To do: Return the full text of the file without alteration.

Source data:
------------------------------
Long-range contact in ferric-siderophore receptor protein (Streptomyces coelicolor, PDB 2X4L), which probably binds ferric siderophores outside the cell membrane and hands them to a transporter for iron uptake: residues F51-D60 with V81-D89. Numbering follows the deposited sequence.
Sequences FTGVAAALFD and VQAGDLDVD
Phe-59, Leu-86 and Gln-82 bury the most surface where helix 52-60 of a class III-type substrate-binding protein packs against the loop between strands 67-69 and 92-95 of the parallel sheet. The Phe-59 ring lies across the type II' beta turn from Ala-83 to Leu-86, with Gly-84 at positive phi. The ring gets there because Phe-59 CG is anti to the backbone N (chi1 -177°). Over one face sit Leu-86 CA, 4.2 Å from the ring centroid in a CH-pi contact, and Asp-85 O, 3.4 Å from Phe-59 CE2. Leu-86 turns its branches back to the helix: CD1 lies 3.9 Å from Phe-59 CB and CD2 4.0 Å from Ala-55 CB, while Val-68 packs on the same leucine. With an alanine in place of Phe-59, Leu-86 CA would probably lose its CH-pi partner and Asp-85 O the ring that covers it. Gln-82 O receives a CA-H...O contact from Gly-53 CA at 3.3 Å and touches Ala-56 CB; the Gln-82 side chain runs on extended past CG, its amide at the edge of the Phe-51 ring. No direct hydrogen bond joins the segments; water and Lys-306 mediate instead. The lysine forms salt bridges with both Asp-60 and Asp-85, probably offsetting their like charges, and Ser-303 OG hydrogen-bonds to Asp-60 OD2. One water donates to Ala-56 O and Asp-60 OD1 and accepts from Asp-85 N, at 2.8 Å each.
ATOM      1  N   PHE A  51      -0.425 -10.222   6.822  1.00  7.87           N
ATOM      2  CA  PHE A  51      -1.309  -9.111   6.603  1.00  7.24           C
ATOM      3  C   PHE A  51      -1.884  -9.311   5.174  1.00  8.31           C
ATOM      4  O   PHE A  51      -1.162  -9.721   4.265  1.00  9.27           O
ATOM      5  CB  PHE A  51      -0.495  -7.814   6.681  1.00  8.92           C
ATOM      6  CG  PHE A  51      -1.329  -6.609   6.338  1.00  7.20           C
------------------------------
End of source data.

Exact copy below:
Long-range contact in ferric-siderophore receptor protein (Streptomyces coelicolor, PDB 2X4L), which probably binds ferric siderophores outside the cell membrane and hands them to a transporter for iron uptake: residues F51-D60 with V81-D89. Numbering follows the deposited sequence.
Sequences FTGVAAALFD and VQAGDLDVD
Phe-59, Leu-86 and Gln-82 bury the most surface where helix 52-60 of a class III-type substrate-binding protein packs against the loop between strands 67-69 and 92-95 of the parallel sheet. The Phe-59 ring lies across the type II' beta turn from Ala-83 to Leu-86, with Gly-84 at positive phi. The ring gets there because Phe-59 CG is anti to the backbone N (chi1 -177°). Over one face sit Leu-86 CA, 4.2 Å from the ring centroid in a CH-pi contact, and Asp-85 O, 3.4 Å from Phe-59 CE2. Leu-86 turns its branches back to the helix: CD1 lies 3.9 Å from Phe-59 CB and CD2 4.0 Å from Ala-55 CB, while Val-68 packs on the same leucine. With an alanine in place of Phe-59, Leu-86 CA would probably lose its CH-pi partner and Asp-85 O the ring that covers it. Gln-82 O receives a CA-H...O contact from Gly-53 CA at 3.3 Å and touches Ala-56 CB; the Gln-82 side chain runs on extended past CG, its amide at the edge of the Phe-51 ring. No direct hydrogen bond joins the segments; water and Lys-306 mediate instead. The lysine forms salt bridges with both Asp-60 and Asp-85, probably offsetting their like charges, and Ser-303 OG hydrogen-bonds to Asp-60 OD2. One water donates to Ala-56 O and Asp-60 OD1 and accepts from Asp-85 N, at 2.8 Å each.
ATOM      1  N   PHE A  51      -0.425 -10.222   6.822  1.00  7.87           N
ATOM      2  CA  PHE A  51      -1.309  -9.111   6.603  1.00  7.24           C
ATOM      3  C   PHE A  51      -1.884  -9.311   5.174  1.00  8.31           C
ATOM      4  O   PHE A  51      -1.162  -9.721   4.265  1.00  9.27           O
ATOM      5  CB  PHE A  51      -0.495  -7.814   6.681  1.00  8.92           C
ATOM      6  CG  PHE A  51      -1.329  -6.609   6.338  1.00  7.20           C